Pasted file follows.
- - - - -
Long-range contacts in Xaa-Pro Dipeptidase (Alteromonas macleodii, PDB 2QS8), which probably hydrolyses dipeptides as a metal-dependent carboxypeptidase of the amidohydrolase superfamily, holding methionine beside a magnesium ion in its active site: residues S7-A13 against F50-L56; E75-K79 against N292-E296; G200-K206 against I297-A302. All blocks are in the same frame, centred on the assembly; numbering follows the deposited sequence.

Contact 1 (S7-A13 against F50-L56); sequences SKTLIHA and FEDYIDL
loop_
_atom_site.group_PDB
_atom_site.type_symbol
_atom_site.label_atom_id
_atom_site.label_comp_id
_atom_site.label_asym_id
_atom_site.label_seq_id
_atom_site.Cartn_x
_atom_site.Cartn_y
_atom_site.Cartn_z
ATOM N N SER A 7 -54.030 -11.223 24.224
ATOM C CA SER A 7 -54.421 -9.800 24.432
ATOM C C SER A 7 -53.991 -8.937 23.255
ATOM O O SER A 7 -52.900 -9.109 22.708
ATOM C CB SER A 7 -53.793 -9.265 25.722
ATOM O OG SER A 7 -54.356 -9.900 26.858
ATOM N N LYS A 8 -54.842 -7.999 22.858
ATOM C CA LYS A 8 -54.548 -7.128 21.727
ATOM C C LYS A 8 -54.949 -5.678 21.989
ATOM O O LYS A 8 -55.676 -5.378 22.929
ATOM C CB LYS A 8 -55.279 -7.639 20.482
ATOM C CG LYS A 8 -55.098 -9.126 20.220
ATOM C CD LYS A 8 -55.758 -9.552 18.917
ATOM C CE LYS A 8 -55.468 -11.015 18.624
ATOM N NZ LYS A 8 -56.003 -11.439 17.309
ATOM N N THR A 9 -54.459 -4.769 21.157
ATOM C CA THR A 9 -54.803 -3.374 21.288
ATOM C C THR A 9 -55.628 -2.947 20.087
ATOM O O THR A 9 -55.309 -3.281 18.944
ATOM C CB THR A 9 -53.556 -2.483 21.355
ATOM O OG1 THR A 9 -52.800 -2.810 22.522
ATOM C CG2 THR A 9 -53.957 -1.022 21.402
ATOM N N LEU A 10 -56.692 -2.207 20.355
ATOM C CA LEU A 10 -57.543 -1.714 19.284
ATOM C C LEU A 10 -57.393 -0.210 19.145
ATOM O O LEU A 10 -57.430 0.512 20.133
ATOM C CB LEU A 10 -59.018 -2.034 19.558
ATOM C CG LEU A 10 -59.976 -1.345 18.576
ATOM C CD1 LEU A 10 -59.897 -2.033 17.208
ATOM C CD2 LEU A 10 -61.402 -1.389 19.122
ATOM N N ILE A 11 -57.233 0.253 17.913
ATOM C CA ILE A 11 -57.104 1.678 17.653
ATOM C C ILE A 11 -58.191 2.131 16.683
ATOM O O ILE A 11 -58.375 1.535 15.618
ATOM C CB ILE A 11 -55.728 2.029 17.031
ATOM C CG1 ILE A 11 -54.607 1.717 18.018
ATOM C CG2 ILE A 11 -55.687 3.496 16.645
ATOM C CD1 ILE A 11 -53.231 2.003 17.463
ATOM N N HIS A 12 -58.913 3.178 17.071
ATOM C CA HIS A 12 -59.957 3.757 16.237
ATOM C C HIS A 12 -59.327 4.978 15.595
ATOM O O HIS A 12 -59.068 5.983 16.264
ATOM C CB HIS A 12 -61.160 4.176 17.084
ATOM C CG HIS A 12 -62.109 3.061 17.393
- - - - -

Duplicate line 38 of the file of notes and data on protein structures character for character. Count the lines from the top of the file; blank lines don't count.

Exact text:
ATOM O O LEU A 10 -57.430 0.512 20.133